Is your organization offering a “meaningful and transformative experience” for your members? And is this experience well communicated and available to those who have yet to join?
In April I read a SocialFish post by guest blogger Ryan Crowe. He offered a candid opinion of associations from the perspective of a self-described “freshly minted “real person” – leaving grad school in May.” While I found his post - Dissociation: Associations and the Reality of Irrelevance - truly thought-provoking, I decided that rather than respond to it myself, I’d bring it to the attention of Patricia Hudson (of the Melos Institute) a regular contributor to our blog and Hub. But before I had the chance, Trish had already read the post, followed-up with Ryan and written an article in response – What We All Can Learn About Membership From Ryan Crowe – which is now available in our Membership Knowledge Hub.
Ryan’s post “should raise some red flags”
In her article, Trish cautions that “[a]s association professionals, we might dismiss Ryan’s experience and advice thinking he doesn’t realize all the efforts that are in place to reach him. He probably hasn’t noticed what might very well be right in front of him."
But Trish suggests, "[t]o do that would be a mistake. It would perpetuate the myth that our presence is well-known and name recognized. How do we know this myth exists? When we see the reaction from family and friends when we try to explain what we do. The blank stares…the quizzical looks….the total absence of recognition.”
And it’s not just about how to recruit the next generation. As Trish notes, while “[Ryan’s] observations are being ascribed to that of a younger generation. With all due respect, for those of us who have been working in the membership development trenches for decades, we recognize that his feelings are universal; they span across time and generational lines. But that’s just a distraction from the real issue which is whether or not we are willing to take a sobering look at the impact our actions are having on building vibrant and welcoming membership communities? And if so, what are we willing to do about it?”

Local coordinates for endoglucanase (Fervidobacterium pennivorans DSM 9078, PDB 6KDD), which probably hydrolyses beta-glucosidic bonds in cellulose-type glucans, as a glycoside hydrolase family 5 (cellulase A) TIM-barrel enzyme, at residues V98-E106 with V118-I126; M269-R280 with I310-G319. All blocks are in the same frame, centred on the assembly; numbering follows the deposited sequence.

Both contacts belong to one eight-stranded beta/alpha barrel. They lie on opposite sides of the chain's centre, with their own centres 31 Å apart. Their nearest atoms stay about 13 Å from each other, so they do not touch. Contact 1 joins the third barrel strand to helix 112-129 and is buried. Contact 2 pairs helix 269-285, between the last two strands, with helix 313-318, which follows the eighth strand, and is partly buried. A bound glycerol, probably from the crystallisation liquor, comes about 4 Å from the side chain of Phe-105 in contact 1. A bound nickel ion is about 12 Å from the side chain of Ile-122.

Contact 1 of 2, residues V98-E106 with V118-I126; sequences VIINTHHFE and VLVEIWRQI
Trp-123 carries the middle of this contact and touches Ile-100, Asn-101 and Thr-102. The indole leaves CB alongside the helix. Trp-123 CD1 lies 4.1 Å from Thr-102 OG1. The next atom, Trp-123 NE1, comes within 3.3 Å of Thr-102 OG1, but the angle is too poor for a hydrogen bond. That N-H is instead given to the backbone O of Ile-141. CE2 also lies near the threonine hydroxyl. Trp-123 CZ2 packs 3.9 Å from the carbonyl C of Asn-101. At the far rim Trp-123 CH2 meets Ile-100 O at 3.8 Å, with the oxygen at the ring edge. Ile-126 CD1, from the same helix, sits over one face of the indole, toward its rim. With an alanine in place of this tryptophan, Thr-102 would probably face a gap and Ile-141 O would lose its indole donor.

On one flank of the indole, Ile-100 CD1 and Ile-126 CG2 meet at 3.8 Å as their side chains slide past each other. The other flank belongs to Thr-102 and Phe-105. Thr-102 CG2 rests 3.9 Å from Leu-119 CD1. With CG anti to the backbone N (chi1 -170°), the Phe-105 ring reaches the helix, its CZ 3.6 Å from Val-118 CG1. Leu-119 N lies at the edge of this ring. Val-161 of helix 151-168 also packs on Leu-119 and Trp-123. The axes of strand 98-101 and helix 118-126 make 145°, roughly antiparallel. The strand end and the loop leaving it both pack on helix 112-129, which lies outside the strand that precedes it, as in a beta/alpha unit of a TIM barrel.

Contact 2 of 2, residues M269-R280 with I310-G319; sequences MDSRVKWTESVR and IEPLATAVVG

What can you do about it?
The article offers some suggestions on what you can do to get started...
1. Get Real:
Get out of the bubble – meaning the boundaries you operate in where everyone you work with (members included) knows about you. It’s not real.
2. Get Perspective:
Understand the distinctive nature of associations and their role in our society to affect change. Today’s technology enables us to personalize members’ experiences as never before AND discover the expertise they can contribute to achieve the association’s goals.
3. Get Re-Inspired:
Remember the feeling you had in the early days of your career as an association professional? Every experience was new. Every interaction was novel. Every event was a thrill to behold. Years later, much of this has become repetitive for you. But not for those who are learning about you for the first time. And not for those members who come yearning for a WOW experience.
4. Get Inventive:
Explore how embracing a relation-centered versus a transactional model for association management can make the difference.
The article offers suggestions on what you can do to capture and maintain the attention of potential new members…along with links to additional information and tools.
Want to read the full article?
If you’d like to read Trish’s article, you can access it through our Membership Knowledge Hub – here.
Photo source: Members only restricted access from BIGSTOCK